Paragon Publishing

Paragon Publishing

Infobox Company
company_name = Paragon Publishing Ltd
company_logo =
company_type = Ltd
foundation = Richard Monteiro and Dianne Taverner (co-founders)
location = Trowbridge, Wiltshire, England, UK
key_people =
area_served =
industry = Magazine publishing
products =
revenue =
operating_income =
net_income =
num_employees =
parent =
subsid =
homepage =
footnotes =

Paragon Publishing Ltd (or Paragon for short) was a magazine publisher in the UK, which published computer games and other entertainment titles from 1991 to 2003.

Brief History

Paragon Publishing Ltd was formed in a small office in Trowbridge, Wiltshire by ex-Future Publishing staff Richard Monteiro and Dianne Taverner. With a small team of staff they began work on their first publication "Sega Pro".

With the success of "Sega Pro" the company began expanding and launched several other titles, hiring more staff to produce these new titles. It was not long before the company moved into new premises in Bournemouth.

The company continued to publish magazines for the video games market as well as other areas for the next decade.

In July 2003 Paragon Publishing and its 30-odd magazine titles were sold to Highbury House Communications for £32m. Imagine Publishing, which were formed by ex-Paragon staff Damian Butt and Mark Kendrick, would buy back most of these titles when Highbury themselves sold them in 2006.

Key Titles

Paragon published many titles during its decade run, mainly computer or video games based, but later moved into other areas of entertainment.

"Sega Pro"

The company's first magazine publication and a big success. Covering the early 90s explosion in popularity of Sega's Mega Drive as well as the Master System and Game Gear. Well-known names on early issues included Dominic Handy, Les Ellis, Dave Perry, and Damian Butt. Ran for many years up until Sega themselves disappeared.

"Mega Power"

Following the success of "Sega Pro", a new title focusing on the Mega Drive and in particular the Mega CD was launched in 1993. The magazine was the first console publication to include a covermounted CD.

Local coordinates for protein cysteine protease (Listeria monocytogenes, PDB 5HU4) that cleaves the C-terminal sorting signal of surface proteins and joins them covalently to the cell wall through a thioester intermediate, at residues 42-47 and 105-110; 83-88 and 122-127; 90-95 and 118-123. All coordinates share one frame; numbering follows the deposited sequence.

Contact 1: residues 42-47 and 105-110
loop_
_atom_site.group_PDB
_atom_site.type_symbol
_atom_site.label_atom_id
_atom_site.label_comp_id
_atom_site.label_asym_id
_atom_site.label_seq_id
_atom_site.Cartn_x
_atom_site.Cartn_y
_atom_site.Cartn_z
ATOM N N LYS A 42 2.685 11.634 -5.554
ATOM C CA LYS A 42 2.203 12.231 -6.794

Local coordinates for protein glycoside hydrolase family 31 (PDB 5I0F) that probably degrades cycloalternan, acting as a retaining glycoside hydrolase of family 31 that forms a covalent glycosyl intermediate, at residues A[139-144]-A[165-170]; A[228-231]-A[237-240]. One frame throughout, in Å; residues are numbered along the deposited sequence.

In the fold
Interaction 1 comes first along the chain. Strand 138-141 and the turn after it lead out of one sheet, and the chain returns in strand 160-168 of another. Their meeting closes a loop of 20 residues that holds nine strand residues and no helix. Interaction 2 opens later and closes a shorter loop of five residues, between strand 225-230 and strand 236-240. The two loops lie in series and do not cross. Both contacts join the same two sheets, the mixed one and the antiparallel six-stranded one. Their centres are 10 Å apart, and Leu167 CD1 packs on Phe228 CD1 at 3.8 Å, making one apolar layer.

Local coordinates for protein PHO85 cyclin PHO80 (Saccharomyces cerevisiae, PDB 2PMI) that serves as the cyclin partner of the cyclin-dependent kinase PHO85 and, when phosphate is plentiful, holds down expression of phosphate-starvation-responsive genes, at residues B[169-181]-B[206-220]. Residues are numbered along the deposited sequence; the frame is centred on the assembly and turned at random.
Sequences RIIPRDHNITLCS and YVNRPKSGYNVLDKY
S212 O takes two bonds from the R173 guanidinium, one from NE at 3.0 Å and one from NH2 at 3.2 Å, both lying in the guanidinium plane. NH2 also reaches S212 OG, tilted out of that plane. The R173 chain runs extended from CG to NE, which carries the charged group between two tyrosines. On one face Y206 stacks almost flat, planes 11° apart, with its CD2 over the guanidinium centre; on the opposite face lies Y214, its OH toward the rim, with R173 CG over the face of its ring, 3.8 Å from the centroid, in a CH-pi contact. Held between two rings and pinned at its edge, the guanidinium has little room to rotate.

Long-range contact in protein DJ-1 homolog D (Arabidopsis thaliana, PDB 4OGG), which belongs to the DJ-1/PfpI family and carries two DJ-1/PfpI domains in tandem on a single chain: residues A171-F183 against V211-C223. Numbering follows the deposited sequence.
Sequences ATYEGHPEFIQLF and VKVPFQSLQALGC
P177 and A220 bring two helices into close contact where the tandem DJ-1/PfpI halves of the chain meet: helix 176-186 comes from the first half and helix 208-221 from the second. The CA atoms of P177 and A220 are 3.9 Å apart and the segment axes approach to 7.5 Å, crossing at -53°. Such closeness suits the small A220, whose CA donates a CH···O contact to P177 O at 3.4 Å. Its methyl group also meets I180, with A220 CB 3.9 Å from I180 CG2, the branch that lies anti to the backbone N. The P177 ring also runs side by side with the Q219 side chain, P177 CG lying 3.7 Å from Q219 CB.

"Console XS"

A bi-monthly games console tips magazine launched in 1993. Featuring game cheats, tips, and guides for the consoles of the early 90s. After four issues, the title was split into two: "Sega XS", which focused solely on Sega platforms, and "Super XS", covering Nintendo games.

"Games World: The Magazine"

"Games World" was a video games based tv show broadcast on satellite in the early 90s. The show's producers, Hewland International, gave the rights to produce "Games World: The Magazine" to Paragon. The multi-format magazine content was generally centred around Sega and Nintendo's consoles.

"Nintendo Pro"

As with "Sega Pro", "Nintendo Pro" focused on the Nintendo range of consoles. It was originally known as N64 Pro and was one of the titles Paragon Publishing acquired with the acquisition of the Macclesfield-based titles of IDG Media.


Launched in 1995 by Paragon with Dave Perry as editor. One of the first PlayStation magazines released covering Sony's PlayStation products, later including the PlayStation 2, PlayStation Portable and the PlayStation 3. It is the UK's longest-running PlayStation magazine, and is currently in its 11th year on sale, published under Imagine Publishing.


A PlayStation tips magazine launched at the same time as sister title "Play" by Dave Perry. As with "Console XS" content included games cheats, tips and guides. Along with its sister title, "PowerStation" was bought by Imagine Publishing in 2006.

"X Gen"

A short-lived multi format magazine in the style of "ACE" and "EDGE".

"64 Magazine"

Launched in 1997, "64 Magazine" covered Nintendo's N64 console.

"Dreamcast Magazine"

Covering Sega's Dreamcast, "Dreamcast Magazine" was launched in 1999.

"DVD Review"

Launched in 1999 and later purchased by Future Publishing.


Launched in 2001 to cover Nintendo's GameCube console.

External links

* [ Dave Perry talks about his time at Paragon Publishing.]
* [ Imagine Publishings website]

Wikimedia Foundation. 2010.